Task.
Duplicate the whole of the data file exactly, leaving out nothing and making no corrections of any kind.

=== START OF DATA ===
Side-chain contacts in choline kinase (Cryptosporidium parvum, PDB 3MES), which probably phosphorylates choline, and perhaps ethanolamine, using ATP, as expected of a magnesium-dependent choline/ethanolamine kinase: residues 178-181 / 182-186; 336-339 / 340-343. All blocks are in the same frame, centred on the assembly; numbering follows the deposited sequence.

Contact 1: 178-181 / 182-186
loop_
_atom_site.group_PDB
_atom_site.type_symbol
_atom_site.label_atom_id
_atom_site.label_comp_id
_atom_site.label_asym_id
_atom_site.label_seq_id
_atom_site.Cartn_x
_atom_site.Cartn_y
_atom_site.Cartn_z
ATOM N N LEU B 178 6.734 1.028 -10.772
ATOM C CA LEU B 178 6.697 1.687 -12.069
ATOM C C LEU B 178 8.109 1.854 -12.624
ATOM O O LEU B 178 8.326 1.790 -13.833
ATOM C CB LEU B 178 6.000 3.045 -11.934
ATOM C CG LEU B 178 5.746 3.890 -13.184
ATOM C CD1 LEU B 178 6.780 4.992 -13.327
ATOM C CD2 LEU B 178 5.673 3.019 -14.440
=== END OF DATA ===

Side-chain contacts in choline kinase (Cryptosporidium parvum, PDB 3MES), which probably phosphorylates choline, and perhaps ethanolamine, using ATP, as expected of a magnesium-dependent choline/ethanolamine kinase: residues 178-181 / 182-186; 336-339 / 340-343. All blocks are in the same frame, centred on the assembly; numbering follows the deposited sequence.

Contact 1: 178-181 / 182-186
loop_
_atom_site.group_PDB
_atom_site.type_symbol
_atom_site.label_atom_id
_atom_site.label_comp_id
_atom_site.label_asym_id
_atom_site.label_seq_id
_atom_site.Cartn_x
_atom_site.Cartn_y
_atom_site.Cartn_z
ATOM N N LEU B 178 6.734 1.028 -10.772
ATOM C CA LEU B 178 6.697 1.687 -12.069
ATOM C C LEU B 178 8.109 1.854 -12.624
ATOM O O LEU B 178 8.326 1.790 -13.833
ATOM C CB LEU B 178 6.000 3.045 -11.934
ATOM C CG LEU B 178 5.746 3.890 -13.184
ATOM C CD1 LEU B 178 6.780 4.992 -13.327
ATOM C CD2 LEU B 178 5.673 3.019 -14.440